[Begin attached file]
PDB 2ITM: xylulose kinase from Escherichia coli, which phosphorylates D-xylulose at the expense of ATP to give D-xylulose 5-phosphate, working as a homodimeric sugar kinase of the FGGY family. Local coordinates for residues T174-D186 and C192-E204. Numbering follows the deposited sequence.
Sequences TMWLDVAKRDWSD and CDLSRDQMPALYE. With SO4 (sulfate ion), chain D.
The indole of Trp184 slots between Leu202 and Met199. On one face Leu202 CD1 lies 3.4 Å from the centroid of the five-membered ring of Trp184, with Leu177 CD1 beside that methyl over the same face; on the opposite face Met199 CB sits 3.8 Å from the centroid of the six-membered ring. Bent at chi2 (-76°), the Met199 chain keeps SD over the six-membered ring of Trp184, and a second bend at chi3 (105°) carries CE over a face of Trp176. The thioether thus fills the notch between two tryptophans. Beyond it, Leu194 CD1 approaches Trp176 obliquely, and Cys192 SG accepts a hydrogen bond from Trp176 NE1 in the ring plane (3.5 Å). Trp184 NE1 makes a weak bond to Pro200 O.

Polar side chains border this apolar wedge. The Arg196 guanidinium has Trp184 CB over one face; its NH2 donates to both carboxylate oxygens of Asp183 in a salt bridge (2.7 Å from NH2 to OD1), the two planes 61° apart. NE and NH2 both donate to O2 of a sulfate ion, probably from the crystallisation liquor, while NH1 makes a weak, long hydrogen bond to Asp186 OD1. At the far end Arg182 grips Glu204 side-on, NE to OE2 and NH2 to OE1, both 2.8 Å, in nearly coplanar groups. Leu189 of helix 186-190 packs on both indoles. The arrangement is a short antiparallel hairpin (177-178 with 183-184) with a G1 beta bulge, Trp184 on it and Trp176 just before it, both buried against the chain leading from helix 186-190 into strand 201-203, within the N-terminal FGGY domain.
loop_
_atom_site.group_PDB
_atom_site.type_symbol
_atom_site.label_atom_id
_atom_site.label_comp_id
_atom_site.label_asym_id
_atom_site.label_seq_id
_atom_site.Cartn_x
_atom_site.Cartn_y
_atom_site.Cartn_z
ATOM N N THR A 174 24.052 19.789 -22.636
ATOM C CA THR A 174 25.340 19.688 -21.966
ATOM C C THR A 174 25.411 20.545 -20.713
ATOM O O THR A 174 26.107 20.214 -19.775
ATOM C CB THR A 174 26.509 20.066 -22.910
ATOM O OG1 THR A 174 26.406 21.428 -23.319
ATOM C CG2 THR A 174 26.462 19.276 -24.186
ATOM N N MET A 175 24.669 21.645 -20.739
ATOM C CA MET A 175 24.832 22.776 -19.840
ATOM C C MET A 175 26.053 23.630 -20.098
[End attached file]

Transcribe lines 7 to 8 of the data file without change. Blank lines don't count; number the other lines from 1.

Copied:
_atom_site.type_symbol
_atom_site.label_atom_id